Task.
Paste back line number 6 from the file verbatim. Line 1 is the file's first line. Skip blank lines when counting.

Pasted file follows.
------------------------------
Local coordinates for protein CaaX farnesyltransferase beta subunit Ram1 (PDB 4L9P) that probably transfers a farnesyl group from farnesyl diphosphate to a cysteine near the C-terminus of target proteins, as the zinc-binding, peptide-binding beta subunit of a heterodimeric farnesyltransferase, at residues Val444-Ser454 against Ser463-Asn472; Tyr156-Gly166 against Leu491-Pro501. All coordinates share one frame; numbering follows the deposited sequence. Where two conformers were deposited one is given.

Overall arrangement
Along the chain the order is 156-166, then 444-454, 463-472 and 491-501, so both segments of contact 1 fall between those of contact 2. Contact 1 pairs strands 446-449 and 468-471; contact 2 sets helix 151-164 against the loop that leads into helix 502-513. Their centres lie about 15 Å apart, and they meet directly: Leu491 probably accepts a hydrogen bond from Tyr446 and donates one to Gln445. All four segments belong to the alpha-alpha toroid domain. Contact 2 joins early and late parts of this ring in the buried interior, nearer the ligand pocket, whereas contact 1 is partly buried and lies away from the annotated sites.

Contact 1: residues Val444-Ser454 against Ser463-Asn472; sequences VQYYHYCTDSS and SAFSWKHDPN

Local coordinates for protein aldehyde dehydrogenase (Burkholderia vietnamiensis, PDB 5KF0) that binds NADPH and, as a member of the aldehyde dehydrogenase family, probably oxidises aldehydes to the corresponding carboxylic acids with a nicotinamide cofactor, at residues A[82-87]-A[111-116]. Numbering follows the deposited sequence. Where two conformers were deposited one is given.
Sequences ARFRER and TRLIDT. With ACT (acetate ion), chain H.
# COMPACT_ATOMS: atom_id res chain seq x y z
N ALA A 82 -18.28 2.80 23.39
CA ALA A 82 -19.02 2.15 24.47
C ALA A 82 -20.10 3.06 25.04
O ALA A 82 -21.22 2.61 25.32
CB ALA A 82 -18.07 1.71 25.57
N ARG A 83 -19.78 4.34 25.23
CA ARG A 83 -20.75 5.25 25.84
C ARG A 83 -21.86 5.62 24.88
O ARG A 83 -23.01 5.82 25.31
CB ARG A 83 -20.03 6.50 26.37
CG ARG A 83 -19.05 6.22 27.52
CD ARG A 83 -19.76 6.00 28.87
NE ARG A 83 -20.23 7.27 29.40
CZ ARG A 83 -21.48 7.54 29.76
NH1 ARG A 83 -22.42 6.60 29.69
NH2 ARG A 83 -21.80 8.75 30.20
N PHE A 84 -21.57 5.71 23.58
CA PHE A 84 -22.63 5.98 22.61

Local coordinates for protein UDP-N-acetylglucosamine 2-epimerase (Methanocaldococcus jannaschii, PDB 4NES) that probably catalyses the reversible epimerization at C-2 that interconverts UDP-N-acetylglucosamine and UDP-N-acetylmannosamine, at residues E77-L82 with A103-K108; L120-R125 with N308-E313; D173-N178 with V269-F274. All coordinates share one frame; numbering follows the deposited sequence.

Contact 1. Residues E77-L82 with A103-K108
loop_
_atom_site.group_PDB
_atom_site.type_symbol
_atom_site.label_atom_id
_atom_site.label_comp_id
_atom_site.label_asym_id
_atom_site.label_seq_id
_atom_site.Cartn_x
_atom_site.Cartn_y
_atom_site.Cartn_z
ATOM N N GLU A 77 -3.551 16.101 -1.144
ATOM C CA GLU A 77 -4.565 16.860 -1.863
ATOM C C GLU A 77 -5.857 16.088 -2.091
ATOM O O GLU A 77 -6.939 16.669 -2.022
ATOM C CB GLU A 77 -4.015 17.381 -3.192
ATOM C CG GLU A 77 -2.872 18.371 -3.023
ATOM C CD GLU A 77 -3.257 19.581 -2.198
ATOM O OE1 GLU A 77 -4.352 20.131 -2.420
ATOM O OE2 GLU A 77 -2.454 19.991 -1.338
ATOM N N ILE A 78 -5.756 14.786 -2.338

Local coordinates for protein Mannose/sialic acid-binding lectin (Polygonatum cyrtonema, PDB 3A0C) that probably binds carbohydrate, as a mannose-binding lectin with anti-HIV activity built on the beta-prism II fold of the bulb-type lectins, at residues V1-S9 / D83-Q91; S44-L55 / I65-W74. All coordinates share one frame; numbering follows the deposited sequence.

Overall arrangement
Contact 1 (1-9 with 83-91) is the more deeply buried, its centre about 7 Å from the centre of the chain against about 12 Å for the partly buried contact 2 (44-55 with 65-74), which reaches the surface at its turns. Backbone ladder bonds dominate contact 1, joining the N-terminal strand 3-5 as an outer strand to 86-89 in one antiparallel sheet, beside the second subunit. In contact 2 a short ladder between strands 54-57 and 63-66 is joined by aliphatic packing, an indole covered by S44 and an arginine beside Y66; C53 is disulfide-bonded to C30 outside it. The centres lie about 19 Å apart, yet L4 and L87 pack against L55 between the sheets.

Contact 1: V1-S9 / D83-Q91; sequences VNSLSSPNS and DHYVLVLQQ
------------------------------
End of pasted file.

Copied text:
Sequences ARFRER and TRLIDT. With ACT (acetate ion), chain H.